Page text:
The Rights And Privacy Of Children Are Due To Take Center Stage In Influencer Culture, And It’s About Time
“Would some of those creators even be there if it wasn't for the kids? The answer's no.”
This is an excerpt from Please Like Me, BuzzFeed News’ newsletter about how influencers are battling for your attention. You can sign up here.
The world of family influencing has never been short of train wreck moments — but now there are other creators whose content is aimed specifically at calling them out.
Sarah Adams, better known as Mom.Uncharted, joined TikTok in the summer of 2021. She’s grown a following of over 100,000 for her criticisms of family vloggers (which has led, she claims, to being blocked by several major names) and dissection of some of the most troubling examples of content.
“The state of parental public oversharing online has reached worrisome new heights and the state of child exploitation on these social media apps is not OK,” Adams told BuzzFeed News.
In one of her most viral TikToks, which has been viewed more than 2.4 million times, Adams questions what kind of buyers would be interested in purchasing photosets of young girls priced as high as $125.
“I’m at the point where it’s like, when is it no longer exploiting and it’s literally pimping out your children?” she asks in the video.
Her TikToks flag the ways online predatory communities are accessing the wealth of content parents supply on the internet and call for a dramatic rollback, with the onus on parents.
Whether it’s coaching your children to cry for the camera or making them the subject of cruel pranks, the act of leveraging the welfare of children for clicks or leaving them overexposed and vulnerable has made clear that there is a need for an overhaul of how children exist on the internet, starting with the influencer space.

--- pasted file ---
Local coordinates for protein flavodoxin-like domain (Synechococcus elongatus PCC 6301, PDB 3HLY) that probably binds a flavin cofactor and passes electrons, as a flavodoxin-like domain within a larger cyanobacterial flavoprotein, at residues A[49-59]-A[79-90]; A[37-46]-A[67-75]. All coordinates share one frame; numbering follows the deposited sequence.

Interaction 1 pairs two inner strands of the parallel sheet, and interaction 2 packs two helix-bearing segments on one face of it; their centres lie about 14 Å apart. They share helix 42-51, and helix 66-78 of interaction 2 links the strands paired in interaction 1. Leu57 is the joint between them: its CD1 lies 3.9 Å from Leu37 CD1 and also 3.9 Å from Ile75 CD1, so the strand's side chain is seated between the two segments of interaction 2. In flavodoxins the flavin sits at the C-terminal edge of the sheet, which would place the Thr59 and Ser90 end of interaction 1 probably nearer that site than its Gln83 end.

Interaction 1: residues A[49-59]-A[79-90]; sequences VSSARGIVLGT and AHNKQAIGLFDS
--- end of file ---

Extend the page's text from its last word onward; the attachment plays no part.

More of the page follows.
These conversations aren’t new either, as my colleague Stephanie McNeal asked back in 2020 while covering the story of Huxley Stauffer: “What control does a child have over their own image on social media?”
While some advocates are taking the fight directly to the tech platforms like TikTok, Adams directs her critique at the supply side.
“I just find maybe not enough people are really critically thinking about this, that we as a society have constructed this notion that online popularity is what matters most and internet fame and money is the top tier of society. And that somehow, our children's safety comes second or third in all that,” said Adams, who is a mother of two.
Often this debate around child exploitation online is immediately embraced by QAnon, a mass delusion that includes astonishing claims about child sex trafficking operations — and Adams distances herself completely from those conspiracies. Instead, she is particularly critical of the large social capital associated with family vlogging and influencing, which means sharing more about your life and children than the average parent as a requirement of your job.
This culture has made beloved figures of people like Maia Knight and her twin daughters, who have 8.4 million followers on TikTok, all invested in how a single mom of twin girls navigates parenthood.
“There is a difference in influencers who are using kids as content versus moms who occasionally feature their kids,” said Adams, who has previously posted regarding Knight and received a backlash from her core fans.
“If I'm scrolling and your kids are in 95% of your content, that's kid-does-content to me. If I'm scrolling and like, a few weeks ago, you had a video with your kid, that's different,” she said.
“Would some of those creators even be there if it wasn't for the kids? The answer's no,” Adams added. “The kids are the platform, they are the page, and it's the parasocial relationships that people are developing with their children that people are really interested in.”
From toddlers to teens, the risks associated with becoming a brand and living center stage on major tech platforms have sometimes frightening real-world implications.
Florida-based TikTok star Ava Majury, for example, started on the platform at 13. Within a year of launching her account, she had amassed a million followers, nearly 75% of which were male, according to reporting in the New York Times.